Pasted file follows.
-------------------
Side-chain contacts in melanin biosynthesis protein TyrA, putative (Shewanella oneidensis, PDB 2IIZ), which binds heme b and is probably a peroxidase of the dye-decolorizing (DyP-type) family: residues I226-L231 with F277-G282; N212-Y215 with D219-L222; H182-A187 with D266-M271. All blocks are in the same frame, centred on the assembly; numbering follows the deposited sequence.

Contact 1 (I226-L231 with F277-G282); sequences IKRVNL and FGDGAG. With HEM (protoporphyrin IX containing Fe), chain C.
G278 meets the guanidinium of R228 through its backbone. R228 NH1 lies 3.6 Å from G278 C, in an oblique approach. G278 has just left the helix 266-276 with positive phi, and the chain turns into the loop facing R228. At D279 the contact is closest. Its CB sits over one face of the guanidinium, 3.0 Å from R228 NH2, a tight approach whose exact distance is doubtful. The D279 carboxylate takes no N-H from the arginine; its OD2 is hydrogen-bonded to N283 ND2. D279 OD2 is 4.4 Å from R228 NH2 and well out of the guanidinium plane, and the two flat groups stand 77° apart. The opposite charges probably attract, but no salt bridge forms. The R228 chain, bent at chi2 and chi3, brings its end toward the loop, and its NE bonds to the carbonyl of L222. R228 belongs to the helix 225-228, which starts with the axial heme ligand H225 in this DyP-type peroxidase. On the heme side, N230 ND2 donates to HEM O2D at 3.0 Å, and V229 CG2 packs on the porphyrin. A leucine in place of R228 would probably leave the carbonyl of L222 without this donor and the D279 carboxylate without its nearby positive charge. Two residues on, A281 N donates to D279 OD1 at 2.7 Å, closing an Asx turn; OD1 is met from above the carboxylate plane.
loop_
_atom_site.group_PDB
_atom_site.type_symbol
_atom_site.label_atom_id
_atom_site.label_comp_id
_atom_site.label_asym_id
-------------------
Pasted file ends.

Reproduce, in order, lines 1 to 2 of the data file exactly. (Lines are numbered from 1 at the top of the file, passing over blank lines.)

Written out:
Side-chain contacts in melanin biosynthesis protein TyrA, putative (Shewanella oneidensis, PDB 2IIZ), which binds heme b and is probably a peroxidase of the dye-decolorizing (DyP-type) family: residues I226-L231 with F277-G282; N212-Y215 with D219-L222; H182-A187 with D266-M271. All blocks are in the same frame, centred on the assembly; numbering follows the deposited sequence.

Contact 1 (I226-L231 with F277-G282); sequences IKRVNL and FGDGAG. With HEM (protoporphyrin IX containing Fe), chain C.